Stacking Your Equipment to Reduce Footprint

Posted by Patrick Maness +

How does your kitchen stack up? Solutions for any tiny kitchen

In the back of the house we all have visions of what our kitchen area should be. We see the long, glorious line with five, six or even seven cooks working diligently to satisfy orders. Everyone has their own work station and the space they need to create a quality product, and it all goes like clockwork.

And then we see the space we actually have. In reality there is no long, glorious line and their certainly isn’t room for seven cooks. In fact, with all the equipment you’ve been adding lately, it’s a wonder you can even get a team of four back there.

The good news, however, is that you're not alone in feeling the back of your house is cramped. Foodservice businesses everywhere are dedicating more space to the front of the house and less space to the kitchen. Even the most experienced chefs realize the front of the house is where the revenue comes from, and if the same output and quality can be delivered from a smaller kitchen then the business as a whole will benefit from the addition of even two or three more tables.

So what can you do to make sure you are getting the most out of your smaller kitchen? Here are few suggestions. 

Invest in multifaceted kitchen equipment whenever possible

These days, the most valuable piece of kitchen equipment is the piece that can be tasked with several duties. This is especially true in small kitchens. Combi ovens, for example, are a sound choice. Whether you need it to steam, cook or simply hold product, the combi oven does it all while taking up less space than a conventional oven. The braising pan is another fast riser in this category. Kitchen teams use braising pans to simmer, fry, grill, braise or sauté, eliminating the need for individual pieces of equipment for these tasks.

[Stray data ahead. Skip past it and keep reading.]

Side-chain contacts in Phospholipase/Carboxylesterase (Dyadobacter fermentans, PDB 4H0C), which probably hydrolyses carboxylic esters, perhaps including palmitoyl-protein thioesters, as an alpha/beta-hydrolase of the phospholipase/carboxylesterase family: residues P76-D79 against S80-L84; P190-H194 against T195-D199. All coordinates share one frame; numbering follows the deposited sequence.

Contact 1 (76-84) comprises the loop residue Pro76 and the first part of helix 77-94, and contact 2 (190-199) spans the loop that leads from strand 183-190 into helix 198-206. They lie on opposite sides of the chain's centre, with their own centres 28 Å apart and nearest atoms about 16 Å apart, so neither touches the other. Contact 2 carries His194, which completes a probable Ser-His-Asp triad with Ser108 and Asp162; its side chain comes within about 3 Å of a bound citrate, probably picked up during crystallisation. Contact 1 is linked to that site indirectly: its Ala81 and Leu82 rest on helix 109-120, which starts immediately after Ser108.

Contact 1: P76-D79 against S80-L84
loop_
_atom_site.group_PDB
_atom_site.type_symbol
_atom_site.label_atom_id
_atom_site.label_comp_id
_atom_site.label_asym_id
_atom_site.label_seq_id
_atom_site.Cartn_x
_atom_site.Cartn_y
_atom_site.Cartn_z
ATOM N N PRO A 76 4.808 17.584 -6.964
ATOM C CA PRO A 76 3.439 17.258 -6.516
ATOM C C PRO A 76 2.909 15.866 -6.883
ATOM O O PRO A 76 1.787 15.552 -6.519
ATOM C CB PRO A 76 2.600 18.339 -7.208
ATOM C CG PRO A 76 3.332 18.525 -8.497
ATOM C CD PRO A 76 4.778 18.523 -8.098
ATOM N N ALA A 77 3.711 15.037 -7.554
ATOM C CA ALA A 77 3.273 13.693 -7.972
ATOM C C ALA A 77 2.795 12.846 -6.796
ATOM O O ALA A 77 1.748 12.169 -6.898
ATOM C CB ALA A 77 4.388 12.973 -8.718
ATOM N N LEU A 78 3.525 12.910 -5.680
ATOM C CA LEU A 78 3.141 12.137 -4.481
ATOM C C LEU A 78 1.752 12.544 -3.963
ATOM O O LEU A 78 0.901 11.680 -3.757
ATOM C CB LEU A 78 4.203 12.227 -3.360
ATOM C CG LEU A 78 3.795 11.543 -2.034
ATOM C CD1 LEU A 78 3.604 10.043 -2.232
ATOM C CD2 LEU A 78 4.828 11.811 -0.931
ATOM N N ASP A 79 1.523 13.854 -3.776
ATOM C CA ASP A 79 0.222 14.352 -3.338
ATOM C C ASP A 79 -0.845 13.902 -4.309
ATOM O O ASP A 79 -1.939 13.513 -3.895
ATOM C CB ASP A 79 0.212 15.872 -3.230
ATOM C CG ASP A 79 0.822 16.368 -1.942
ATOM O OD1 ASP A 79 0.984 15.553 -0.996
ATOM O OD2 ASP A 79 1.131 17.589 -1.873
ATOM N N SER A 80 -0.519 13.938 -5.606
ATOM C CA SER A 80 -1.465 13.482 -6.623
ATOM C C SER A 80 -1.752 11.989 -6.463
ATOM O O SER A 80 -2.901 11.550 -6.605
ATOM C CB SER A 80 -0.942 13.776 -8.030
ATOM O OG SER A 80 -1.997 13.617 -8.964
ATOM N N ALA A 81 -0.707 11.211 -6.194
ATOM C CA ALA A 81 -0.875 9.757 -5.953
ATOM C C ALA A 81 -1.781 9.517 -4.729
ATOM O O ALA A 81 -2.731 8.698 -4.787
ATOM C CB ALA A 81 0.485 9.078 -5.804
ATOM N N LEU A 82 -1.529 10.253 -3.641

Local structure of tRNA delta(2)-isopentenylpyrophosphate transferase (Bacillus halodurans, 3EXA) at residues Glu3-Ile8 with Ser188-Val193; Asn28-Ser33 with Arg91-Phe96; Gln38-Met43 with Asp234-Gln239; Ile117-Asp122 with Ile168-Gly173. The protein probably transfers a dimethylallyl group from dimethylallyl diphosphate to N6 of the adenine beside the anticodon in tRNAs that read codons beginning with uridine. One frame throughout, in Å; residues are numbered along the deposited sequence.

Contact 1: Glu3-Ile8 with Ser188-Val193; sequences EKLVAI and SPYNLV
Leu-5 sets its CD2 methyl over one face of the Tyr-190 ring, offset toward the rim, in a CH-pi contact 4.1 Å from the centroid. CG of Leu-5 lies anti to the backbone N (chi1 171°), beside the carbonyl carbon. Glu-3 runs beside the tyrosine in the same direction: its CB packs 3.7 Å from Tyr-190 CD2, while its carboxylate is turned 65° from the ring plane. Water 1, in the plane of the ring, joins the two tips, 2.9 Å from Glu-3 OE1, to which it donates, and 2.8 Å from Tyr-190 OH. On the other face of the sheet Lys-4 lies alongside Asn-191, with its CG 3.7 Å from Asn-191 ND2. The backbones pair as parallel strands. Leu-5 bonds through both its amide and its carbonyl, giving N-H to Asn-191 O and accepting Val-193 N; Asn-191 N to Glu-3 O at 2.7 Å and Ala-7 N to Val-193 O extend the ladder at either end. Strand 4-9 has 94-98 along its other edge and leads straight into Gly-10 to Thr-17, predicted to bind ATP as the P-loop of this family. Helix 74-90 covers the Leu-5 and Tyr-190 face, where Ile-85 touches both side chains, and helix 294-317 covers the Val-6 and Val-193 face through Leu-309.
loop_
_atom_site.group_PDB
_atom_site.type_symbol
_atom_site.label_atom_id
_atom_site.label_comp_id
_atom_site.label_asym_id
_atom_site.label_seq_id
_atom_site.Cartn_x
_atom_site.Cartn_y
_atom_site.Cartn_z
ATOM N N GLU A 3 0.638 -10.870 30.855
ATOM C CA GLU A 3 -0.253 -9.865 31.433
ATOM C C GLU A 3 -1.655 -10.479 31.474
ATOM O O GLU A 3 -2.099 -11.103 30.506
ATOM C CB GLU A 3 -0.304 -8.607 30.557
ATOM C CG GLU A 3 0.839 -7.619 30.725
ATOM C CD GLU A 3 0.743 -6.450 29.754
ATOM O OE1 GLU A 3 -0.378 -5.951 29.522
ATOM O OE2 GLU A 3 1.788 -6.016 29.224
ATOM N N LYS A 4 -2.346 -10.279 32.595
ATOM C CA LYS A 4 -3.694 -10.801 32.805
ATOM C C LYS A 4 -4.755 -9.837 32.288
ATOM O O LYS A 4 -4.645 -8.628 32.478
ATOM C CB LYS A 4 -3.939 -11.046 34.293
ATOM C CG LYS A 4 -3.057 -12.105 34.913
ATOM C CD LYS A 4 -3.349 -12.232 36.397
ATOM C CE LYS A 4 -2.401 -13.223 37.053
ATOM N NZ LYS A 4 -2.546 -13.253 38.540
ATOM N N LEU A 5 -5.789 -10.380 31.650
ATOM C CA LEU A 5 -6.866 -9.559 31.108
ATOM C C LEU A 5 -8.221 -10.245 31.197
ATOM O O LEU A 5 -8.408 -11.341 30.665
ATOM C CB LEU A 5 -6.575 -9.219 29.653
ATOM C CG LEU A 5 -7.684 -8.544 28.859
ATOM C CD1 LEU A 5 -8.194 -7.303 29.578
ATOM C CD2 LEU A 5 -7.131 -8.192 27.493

Build higher, not longer

To meet space constraints in today’s kitchens, restaurateurs are building up when they can’t build out. Stacking equipment and storage options keeps counter space free for work. Start the stack by positioning the most-used items where they are easiest to access and then build up from there. It’s best not to stack more than two items high in order to prevent tipping, and always be mindful to avoid energy-inefficient stacking options, such as placing microwaves on coolers. You can further capitalize on this trend by searching for new equipment options that feature a taller, narrower profile. The modern market is growing flush with them because of space constraints. 

Rethink your menu

Is your kitchen too small or is your menu too big? Many restaurateurs are finding that when space is tight, they can free up extra room by adjusting their menu. Look for select products or equipment that is used only for the creation of one or two menu items. Unless these items are overwhelmingly popular, perhaps they can be cut. Doing so would free up that space in your kitchen and maybe even save you some money on your next product order. 

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